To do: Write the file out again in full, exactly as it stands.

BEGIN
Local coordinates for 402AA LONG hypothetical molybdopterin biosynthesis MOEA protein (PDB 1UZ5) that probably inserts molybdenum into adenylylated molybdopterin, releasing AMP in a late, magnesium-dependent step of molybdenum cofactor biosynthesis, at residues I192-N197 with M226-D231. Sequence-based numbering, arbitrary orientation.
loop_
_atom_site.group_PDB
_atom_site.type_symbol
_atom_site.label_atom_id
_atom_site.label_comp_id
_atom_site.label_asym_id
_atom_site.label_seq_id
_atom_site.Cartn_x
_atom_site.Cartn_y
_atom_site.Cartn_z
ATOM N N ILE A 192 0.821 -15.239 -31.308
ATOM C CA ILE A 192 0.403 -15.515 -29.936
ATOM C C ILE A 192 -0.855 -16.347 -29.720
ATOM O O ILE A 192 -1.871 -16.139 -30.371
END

Local coordinates for 402AA LONG hypothetical molybdopterin biosynthesis MOEA protein (PDB 1UZ5) that probably inserts molybdenum into adenylylated molybdopterin, releasing AMP in a late, magnesium-dependent step of molybdenum cofactor biosynthesis, at residues I192-N197 with M226-D231. Sequence-based numbering, arbitrary orientation.
loop_
_atom_site.group_PDB
_atom_site.type_symbol
_atom_site.label_atom_id
_atom_site.label_comp_id
_atom_site.label_asym_id
_atom_site.label_seq_id
_atom_site.Cartn_x
_atom_site.Cartn_y
_atom_site.Cartn_z
ATOM N N ILE A 192 0.821 -15.239 -31.308
ATOM C CA ILE A 192 0.403 -15.515 -29.936
ATOM C C ILE A 192 -0.855 -16.347 -29.720
ATOM O O ILE A 192 -1.871 -16.139 -30.371